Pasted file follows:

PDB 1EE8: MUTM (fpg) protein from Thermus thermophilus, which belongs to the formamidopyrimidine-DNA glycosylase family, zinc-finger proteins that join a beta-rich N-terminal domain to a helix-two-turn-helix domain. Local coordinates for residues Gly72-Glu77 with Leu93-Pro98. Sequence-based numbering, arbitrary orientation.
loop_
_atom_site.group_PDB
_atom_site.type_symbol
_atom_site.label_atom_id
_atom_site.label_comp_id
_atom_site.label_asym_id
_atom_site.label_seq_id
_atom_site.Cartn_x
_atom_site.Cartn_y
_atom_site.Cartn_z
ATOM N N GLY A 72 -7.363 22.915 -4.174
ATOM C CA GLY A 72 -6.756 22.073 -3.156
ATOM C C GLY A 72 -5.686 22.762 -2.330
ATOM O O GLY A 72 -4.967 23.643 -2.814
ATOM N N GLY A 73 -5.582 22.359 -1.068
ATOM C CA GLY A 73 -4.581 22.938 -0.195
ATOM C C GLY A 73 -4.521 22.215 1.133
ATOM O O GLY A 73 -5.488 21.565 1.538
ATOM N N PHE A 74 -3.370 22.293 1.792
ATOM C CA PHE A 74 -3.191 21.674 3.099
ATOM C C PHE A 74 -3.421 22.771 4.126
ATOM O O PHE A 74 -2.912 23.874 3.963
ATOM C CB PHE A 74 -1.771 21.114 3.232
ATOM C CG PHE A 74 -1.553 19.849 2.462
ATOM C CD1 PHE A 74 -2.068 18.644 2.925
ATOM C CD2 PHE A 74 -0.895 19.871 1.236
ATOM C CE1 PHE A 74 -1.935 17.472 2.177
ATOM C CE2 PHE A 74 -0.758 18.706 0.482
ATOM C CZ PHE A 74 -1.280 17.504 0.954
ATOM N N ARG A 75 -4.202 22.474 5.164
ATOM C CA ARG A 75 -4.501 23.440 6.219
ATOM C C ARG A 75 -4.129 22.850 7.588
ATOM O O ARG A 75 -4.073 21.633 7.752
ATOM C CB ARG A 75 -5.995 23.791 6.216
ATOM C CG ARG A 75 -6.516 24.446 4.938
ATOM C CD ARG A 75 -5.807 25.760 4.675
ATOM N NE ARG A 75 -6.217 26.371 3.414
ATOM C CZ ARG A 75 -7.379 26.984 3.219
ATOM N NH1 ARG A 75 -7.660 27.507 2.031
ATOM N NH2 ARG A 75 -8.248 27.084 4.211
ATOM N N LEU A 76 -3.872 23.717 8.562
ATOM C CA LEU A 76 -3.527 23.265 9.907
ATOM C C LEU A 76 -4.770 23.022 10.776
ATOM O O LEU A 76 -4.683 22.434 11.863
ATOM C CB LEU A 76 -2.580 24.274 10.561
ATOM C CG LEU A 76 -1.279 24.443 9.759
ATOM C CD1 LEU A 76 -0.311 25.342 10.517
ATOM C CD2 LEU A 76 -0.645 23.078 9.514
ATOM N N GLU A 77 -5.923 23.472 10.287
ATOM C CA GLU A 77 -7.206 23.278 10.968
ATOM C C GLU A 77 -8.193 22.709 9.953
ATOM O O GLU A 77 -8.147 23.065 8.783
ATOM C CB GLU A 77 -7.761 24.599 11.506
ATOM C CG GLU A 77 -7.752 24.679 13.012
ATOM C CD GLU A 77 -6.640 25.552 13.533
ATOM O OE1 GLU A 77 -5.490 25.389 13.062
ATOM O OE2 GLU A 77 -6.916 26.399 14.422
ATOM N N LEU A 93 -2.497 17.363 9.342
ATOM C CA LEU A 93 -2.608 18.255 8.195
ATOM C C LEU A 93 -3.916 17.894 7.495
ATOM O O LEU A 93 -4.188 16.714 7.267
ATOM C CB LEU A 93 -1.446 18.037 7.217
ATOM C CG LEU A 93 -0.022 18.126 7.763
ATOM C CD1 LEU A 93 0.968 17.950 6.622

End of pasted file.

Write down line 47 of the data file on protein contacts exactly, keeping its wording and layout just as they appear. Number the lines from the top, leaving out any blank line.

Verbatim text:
ATOM C CG LEU A 76 -1.279 24.443 9.759